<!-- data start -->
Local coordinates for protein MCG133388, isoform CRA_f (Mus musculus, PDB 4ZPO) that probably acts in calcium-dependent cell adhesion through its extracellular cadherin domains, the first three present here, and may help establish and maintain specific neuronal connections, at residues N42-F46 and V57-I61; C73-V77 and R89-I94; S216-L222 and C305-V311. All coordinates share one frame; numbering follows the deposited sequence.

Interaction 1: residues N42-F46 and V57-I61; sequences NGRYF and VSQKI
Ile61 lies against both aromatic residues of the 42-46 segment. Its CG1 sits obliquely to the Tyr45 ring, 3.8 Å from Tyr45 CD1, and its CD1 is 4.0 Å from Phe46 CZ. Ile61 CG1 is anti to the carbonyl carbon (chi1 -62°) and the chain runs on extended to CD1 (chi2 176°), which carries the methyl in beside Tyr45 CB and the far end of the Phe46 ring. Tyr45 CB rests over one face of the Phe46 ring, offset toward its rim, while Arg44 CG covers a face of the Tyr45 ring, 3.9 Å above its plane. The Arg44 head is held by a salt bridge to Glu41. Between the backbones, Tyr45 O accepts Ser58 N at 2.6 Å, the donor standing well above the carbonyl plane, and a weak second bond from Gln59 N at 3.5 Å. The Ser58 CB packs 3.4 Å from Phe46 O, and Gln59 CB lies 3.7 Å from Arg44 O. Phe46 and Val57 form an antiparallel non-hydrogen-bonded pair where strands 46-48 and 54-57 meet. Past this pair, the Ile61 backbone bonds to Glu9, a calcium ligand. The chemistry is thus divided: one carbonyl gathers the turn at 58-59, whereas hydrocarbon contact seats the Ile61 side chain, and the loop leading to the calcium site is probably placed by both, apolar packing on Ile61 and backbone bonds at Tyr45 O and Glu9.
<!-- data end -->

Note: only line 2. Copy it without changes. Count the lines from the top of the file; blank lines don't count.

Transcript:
Interaction 1: residues N42-F46 and V57-I61; sequences NGRYF and VSQKI